The music world has produced a substantial amount of enjoyable albums so far this year, but one album is beginning to break out a recently unheard of band.
On Feb. 12, 2016, Run For Cover Records released “Cardinal,” the debut LP of Montclair, New Jersey indie rock band, Pinegrove.
Pinegrove is fronted by singer, songwriter and guitarist Evan Stephens Hall, the driving force in this album, through his emotional and honest lyrics.
“Cardinal” is a 30-minute, eight-track album. At first listen, “Cardinal” seems not much more than accessible guitar rock songs with a nice singer. After a few in-depth listens, you hear a beautifully crafted album that has elements of indie rock, folk, alt-country, pop and punk, with relatable, heart-wrenching lyrics.
“There’s the rootsy shamble of early Wilco, the wiggly solos and general guilelessness of pre-prog Built to Spill,” said Ian Cohen in his Pitchfork review of the album. Built to Spill and Wilco are two of the most well-known indie rock bands of the last 20 years.
“Pinegrove does a great job breaking down their influences and piecing them back into something very special, which is a hard task to pull off these days,” said Music Industry Management Association (MIMA) president and Ferris music industry management junior Jordan McNaughton.
The album opens with the song, “Old Friends,” which expresses the feeling of depression in a place where Hall should feel happiness. The line, “My steps keep splitting my grief through these solipsistic moods. I should call my parents when I think of them, should tell my friends when I love them,” is too real.
Jumping to the last song, “New Friends,” a newly recorded track previously released on a compilation album, is the bright sequel to “Old Friends.” “New Friends” discusses Hall’s appreciation for his old friends but resolves to make new friends and move forward.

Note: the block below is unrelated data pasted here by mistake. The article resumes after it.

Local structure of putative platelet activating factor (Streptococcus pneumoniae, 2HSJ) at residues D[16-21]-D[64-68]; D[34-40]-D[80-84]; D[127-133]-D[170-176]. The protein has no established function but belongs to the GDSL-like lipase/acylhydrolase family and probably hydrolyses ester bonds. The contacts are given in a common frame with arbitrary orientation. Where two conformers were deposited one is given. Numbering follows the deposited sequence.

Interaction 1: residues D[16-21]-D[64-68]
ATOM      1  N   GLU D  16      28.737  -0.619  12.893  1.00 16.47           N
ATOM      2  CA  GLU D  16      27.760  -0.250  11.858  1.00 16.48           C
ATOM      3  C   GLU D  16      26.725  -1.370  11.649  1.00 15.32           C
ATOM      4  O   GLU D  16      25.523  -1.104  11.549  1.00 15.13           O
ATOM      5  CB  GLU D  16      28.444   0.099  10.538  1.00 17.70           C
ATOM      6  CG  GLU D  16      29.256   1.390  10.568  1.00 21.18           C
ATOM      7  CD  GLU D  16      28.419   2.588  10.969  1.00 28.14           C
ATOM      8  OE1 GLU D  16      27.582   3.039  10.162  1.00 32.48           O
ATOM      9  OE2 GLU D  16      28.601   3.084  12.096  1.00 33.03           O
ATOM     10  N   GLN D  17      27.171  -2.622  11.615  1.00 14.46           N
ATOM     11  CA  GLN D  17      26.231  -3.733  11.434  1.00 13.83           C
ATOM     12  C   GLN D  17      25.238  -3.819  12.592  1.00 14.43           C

McNaughton said he thinks “Old Friends” and ”New Friends” is one of the best openercloser combos in music history.
I saw Pinegrove live on April 16 in Pittsburgh at Broken World Fest. The band was flat-out amazing. It was an unimaginable experience. Fans were singing, screaming, dancing, laughing and crying. Hall’s stage presence is that of a rock star. My favorite song of the show was “Waveform.” As the song progressed, Hall projected his lyrics charmingly and serenaded the crowd in the way he swayed his hips back and forth behind his guitar.
Ferris music industry management junior Mike McPherson watched Pinegrove headline a basement show at Western Michigan University last Halloween. McPherson, a songwriter and guitarist himself, said that was his first time ever hearing the band and noted that they absolutely killed the show. McPherson immediately took influence from Hall in his own songwriting.
“His poignant lyrics resonate on how I feel growing up as they are very easy to relate to,” said McPherson. “When you listen to their music it sounds completely new to your ears, but at the same time nostalgic.”
“Cardinal” will take more than a couple listens to really hear its full effect. The complexity shows itself more with each listen. It’s the type of music that seems ageless. It’s an album that incorporates attributes of rock, pop, punk and country music. “Cardinal” may not be groundbreaking, but it is definitely something special.